Some of you already know this, but for those who don’t, I’m happy to share with you a new website I co-founded with three other food journalists: American Food Roots. Our mission is to tell America’s food stories, celebrate the many diverse cultures that have contributed—and continue to contribute—to the American food scene, and to explore why we eat what we eat.
Our venture has been some two years in the making, and we finally went “live” in December. Among the (many) wonderful components of AFR is a section called My American Roots: 2-minute videos of people telling their own food stories—sharing a recipe or talking with a family member or friend about a favorite food or food memory.
Another feature I love—and which we will continue to add to—is 50 States. We have written culinary bios for every state, but our goal is to populate these pages with reported stories, as well as recipes and stories from people who are from and live in those states. Hopefully that means you!
Me + my apron-clad partners Michele Kayal, Bonny Wolf & Carol Guensburg. Photo by Foster Wiley
Since our launch we’ve covered stories from Minnesota wild rice to the past and future of hard cider. Our Christmas cookie contest included a winning submission by Adri Barr Crocetti. Our American Made section highlights U.S. foods and food products, such as Virginia-made KimKim Sauce. (You can read some background on the site and the four of us here.)
As the only Italiana among the four I’ve been enjoying writing about the food of our wonderfully diverse Italian-American community, including a piece on the Feast of the Seven Fishes for the holidays—and here I would like to give a shout-out to Frank of Memorie di Angelina, who shared his own experience and perspective on this tradition. Be sure to read the comments that follow the story for a lively debate. We Italians are an opinionated bunch. Who knew?! (We all knew, of course.)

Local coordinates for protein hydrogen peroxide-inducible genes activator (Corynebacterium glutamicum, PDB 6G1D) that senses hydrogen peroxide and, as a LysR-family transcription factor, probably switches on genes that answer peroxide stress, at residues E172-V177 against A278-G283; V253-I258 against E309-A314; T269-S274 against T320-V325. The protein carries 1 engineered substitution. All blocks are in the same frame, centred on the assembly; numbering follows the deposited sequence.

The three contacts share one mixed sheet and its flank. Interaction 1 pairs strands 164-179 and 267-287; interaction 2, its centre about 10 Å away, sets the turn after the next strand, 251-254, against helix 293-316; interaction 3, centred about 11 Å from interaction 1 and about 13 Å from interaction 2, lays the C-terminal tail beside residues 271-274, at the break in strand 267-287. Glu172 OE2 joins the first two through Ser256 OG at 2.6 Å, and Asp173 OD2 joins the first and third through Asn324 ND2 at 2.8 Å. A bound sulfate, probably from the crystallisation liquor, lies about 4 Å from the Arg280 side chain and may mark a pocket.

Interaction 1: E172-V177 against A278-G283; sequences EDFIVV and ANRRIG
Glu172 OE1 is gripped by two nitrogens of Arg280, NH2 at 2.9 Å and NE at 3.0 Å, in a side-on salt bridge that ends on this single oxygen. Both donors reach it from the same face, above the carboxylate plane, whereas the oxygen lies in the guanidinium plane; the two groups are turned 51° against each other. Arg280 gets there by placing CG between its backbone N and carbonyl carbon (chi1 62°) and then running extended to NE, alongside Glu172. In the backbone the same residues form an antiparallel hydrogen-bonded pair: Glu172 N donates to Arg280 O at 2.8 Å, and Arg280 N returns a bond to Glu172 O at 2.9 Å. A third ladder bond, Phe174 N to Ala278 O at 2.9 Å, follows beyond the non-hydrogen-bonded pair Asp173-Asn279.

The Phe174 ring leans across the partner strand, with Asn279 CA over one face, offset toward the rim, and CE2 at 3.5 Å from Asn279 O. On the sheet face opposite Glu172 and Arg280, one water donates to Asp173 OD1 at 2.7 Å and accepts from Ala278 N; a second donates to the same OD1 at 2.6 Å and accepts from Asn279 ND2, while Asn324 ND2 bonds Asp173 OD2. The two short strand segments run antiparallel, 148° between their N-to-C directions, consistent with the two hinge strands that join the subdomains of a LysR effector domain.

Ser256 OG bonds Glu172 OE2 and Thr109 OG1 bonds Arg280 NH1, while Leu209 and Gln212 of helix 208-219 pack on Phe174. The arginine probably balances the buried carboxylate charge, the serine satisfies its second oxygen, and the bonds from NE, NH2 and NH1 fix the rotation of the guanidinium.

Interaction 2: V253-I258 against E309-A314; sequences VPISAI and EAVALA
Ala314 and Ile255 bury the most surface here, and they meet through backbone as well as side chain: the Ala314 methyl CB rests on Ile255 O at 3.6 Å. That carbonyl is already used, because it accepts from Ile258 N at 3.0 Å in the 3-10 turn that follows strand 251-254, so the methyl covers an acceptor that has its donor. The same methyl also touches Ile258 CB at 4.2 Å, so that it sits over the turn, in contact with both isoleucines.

Le Virtu’s executive chef, Joe Cicala, stretches maccheroni alla mugnaia, a specialty of Abruzzo
My most recent piece is about Joe Cicala, excecutive chef at Le Virtu’, in Philadelphia, a restaurant that focuses almost exclusively on la cucina Abruzzese (again, shouts out to friends Helen Free and Linda Prospero of Ciao Chow Linda for introducing me to this gem). In addition to meticulously reproducing some of Abruzzo’s most unique dishes, Joe makes his own salumi at Le Virtu’—some 30 different kinds—as well as in-house liqueurs. For the American Food Roots feature, he shared a favorite recipe from childhood, his mother’s Sicilian pasta e fagioli. This is not an Abruzzese dish, nor is it like any other pasta e fagioli you’ve had. It’s a gentle, nourishing soup of green beans, potatoes and capellini. It has quickly become one of my favorites.
Here’s a picture of Joe Cicala’s mother’s pasta e fagioli to whet your appetite.
If you haven’t yet stopped by American Food Roots, please do. There is plenty to savor. In addition to stories and videos, we have a growing bank of recipes. And we’re going to be adding new features, including podcasts and a column featuring recipes from our community members. In fact, I’d love for you to join (it’s free!) and contribute to the conversation about why we eat what we eat. We all come from somewhere, and we all have food stories to share. I hope you’ll share yours with us.
But wait…lest you think I’m abandoning my Italian roots, let me just say mai e poi mai (never and, again, never). I’m chugging away on my biscotti book and also gearing up for the release this fall of The Glorious Vegetables of Italy. I’ll keep you posted on book-related events as they are scheduled. In the mean time, if you are local, next Sunday (Feb. 17) I’ll be teaching two advanced pasta making classes at Hill’s Kitchen, in D.C.
OK, I’m pretty sure I’ve used up my allotted link allowance in this post. Thanks for stopping by and, as always, buon appetito.